She also underlined cloud computing as a challenge, noting that there are two causes of concern: (a) the level of control over the data in the cloud, (b) the absence of transparency with regards to data processing by cloud computing service providers. Cloud computing service providers may process data in different countries, and this might cause data to lose its status of privileges and immunities. Data also may be intercepted while in transit. Additionally, states and law enforcement authorities might access the data of international organisations illegally. She noted that international organisations have the obligation to protect their beneficiaries as they are better versed in these issues. She concluded that data protection considerations must accompany new technologies.
Behind every piece of data the World Food Programme (WFP) collects is a person, Enrica Porcari, Chief Information Officer and Director of Technology UN World Food Programme stressed. She noted that a balance between efficiency (collecting, storing, sharing, using, type of data) and effectiveness (what type of data helps explain the context) in field operations must be struck. A balance between privacy and providing people with tools and opportunities to participate in social and economic inclusion is also necessary. Porcari highlighted that data can be a tool for inclusion; and noted that connectivity can be a tool for inclusion and self-assertiveness. Beneficiaries want to become active members of this discourse, not just individuals whose data is collected. However, in many contexts, Internet connectivity is enabled by a private company and users already give away a huge amount of data. The question arises how to strike a balance between the efficiency of interactions and the risks of platforms collecting our data.
Regina Scartazzini Ditsch, Legal Service Unit, Swiss Statistics Office, spoke about balancing between disclosing as much (detailed) information as possible and ensuring data protection - in particular statistical confidentiality - completely. Data aggregation is not a guarantee to ensure data protection, because as technology gets more elaborate, it can allow the identification of an individual by linking different datasets.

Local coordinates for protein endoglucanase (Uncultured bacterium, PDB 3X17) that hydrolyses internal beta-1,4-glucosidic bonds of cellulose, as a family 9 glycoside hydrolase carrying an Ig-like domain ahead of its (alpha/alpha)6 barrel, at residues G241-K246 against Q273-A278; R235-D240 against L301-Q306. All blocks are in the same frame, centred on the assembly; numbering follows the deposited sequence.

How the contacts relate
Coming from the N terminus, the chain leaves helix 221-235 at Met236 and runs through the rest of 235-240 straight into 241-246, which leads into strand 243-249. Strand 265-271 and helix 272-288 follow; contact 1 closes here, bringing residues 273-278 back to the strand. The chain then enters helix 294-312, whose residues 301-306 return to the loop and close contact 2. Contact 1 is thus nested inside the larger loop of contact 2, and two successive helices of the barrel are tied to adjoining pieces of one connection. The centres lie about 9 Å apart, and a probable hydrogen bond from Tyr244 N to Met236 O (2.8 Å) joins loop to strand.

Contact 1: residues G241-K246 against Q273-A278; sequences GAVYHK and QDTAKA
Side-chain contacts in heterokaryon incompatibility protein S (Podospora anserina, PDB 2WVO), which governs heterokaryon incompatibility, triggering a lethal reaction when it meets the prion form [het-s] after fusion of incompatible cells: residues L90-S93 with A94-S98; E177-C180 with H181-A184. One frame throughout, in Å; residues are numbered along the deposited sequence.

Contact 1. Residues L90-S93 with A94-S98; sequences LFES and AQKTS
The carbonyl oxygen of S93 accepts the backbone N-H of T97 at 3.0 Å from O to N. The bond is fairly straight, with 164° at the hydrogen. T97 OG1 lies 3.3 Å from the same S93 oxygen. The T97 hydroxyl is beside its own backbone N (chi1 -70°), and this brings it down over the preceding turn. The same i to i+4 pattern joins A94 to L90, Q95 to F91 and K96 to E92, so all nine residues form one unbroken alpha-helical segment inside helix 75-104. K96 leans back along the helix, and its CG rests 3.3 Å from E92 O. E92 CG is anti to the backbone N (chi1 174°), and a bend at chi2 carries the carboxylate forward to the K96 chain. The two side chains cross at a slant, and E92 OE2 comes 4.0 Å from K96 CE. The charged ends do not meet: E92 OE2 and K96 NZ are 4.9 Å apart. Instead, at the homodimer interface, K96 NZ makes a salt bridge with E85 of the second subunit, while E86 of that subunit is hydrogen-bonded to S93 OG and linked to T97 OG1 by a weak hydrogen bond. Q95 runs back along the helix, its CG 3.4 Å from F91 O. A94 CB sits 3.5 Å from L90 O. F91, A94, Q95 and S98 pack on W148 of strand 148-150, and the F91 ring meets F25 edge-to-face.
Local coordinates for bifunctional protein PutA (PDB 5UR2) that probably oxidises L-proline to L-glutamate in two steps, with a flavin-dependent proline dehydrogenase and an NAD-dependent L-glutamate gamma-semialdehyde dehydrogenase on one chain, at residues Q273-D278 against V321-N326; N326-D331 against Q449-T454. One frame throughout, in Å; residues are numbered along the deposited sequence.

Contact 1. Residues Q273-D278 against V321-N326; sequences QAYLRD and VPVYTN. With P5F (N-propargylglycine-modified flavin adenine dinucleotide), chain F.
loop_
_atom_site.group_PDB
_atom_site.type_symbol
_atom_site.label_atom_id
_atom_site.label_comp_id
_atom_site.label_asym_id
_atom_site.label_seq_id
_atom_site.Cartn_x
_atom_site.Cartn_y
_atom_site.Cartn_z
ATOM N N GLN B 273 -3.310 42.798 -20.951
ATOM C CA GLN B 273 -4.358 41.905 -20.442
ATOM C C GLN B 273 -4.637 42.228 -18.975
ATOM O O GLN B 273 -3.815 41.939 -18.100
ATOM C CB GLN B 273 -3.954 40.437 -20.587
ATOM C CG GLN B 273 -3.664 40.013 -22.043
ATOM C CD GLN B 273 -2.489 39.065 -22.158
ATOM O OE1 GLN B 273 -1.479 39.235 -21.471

Balthasar Staehelin, Deputy Director-General, the International Committee of the Red Cross (ICRC) stated that many roads can lead to Bern; yet beyond the destination, travelling from Geneva is unique as Geneva offers its unique perspective. Many international organisations (IOs) face similar tech-related challenges regardless of their mandate and focus. They should all ensure that people are at the centre of any tech-related conversation. Maintaining trust of the people is crucial in the digital age for all institutions. Trust is the most precious commodity, and it is not easy to gain but it is easy to lose it, it comes by foot but can leave rapidly on horseback. The two fundamental components of trust are humanity and inclusiveness. These values, which are values the Geneva ecosystem was built upon, must be preserved as they are critical in the digital age.
Data responsibility and data protection are crucial for the resilience and legitimacy of humanitarian action. Data responsibility and data protection are about individuals’ dignity when processing their information, being accountable to populations, and enabling the agency of individuals. Staehlin noted that all stakeholders should translate data responsibility into concrete standards and best practices. Additionally, they should make sure that the use of new technologies do not further expose or cause harm to individuals, by deploying them after implementing data protection measures and impact assessment. The governments and the private sector have to play their respective role for the development of safeguards and ethical review processes to ensure technologies do not create additional vulnerabilities and harm. New models of partnerships are needed, allowing stakeholders who use new technologies to achieve sustainable development goals (SDGs) to do so with the highest security and privacy standards in place.
Paul-Olivier Dehaye, Director, PersonalData.IO spoke about the handling of data during the COVID-19 epidemic.The first round were medical responses, followed by social and then digital responses caused by the virus. Dehaye explained how smartphone Bluetooth contact tracing apps work, noting that the apps record close interactions that might have led to an infection. These records are saved as ‘tokens.’ The main question is who should get the value behind these 'tokens'; more specific questions include who should control these tokens, how will they get shared with other parties, how will they get processed, and what kind of computation is possible. Dehaye noted the tech giants require states to validate the use of apps, but states might not be the ones that have the most legitimacy to make this decision. He also noted that the questions of immunity passports and how they will be issued are crucial. He also stressed that data is only a reflection of reality and it is systematically imperfect, and that we should therefore be aware of uncertainties in data. He concluded by remarking that if states try to compete with digital platforms and try to go digital themselves, they will lose; unless they act in solidarity against platforms’ will being imposed on them.